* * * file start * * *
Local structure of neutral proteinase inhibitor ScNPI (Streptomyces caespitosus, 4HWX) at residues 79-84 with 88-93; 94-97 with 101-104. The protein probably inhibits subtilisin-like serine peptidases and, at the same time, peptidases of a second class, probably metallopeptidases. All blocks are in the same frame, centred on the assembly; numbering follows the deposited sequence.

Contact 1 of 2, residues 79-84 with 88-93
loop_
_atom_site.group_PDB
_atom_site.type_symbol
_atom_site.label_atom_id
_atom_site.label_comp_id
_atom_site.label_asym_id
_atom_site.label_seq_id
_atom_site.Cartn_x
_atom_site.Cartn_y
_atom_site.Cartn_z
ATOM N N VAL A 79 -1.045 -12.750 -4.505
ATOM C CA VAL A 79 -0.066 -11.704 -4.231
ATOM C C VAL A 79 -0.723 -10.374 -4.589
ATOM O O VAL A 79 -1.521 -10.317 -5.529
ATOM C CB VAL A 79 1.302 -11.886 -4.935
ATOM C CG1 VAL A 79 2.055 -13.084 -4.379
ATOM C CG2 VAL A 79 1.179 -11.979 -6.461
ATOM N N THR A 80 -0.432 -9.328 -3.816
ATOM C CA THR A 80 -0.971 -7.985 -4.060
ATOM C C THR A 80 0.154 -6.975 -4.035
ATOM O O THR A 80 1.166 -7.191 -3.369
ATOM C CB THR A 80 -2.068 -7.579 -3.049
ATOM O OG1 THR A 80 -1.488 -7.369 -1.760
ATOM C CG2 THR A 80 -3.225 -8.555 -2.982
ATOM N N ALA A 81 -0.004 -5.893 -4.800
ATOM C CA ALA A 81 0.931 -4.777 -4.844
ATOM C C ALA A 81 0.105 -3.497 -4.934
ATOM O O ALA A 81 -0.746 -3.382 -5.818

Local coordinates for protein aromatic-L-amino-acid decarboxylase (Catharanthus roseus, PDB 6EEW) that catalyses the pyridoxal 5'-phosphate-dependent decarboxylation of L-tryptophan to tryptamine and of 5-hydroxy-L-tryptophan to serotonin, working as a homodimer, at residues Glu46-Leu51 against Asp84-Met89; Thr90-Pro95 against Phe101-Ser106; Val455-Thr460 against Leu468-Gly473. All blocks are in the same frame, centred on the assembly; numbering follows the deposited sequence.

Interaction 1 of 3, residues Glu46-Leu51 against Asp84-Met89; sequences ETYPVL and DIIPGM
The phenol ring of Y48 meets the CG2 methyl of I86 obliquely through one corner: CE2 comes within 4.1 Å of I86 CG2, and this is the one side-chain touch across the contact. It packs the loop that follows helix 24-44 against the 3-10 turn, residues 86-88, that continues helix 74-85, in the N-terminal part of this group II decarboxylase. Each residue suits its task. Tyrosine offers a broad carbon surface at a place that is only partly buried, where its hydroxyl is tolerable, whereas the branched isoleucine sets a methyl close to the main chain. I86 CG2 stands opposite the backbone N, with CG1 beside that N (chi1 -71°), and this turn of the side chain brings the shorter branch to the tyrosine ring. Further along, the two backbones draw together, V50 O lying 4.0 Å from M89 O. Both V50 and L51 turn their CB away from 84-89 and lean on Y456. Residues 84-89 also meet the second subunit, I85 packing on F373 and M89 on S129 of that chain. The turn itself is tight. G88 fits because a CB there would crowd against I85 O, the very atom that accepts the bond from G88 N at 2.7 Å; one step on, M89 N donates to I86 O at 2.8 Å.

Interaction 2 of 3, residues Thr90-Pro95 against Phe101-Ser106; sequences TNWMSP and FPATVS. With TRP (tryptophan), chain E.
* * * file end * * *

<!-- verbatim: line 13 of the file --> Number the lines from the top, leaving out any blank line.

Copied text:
ATOM N N VAL A 79 -1.045 -12.750 -4.505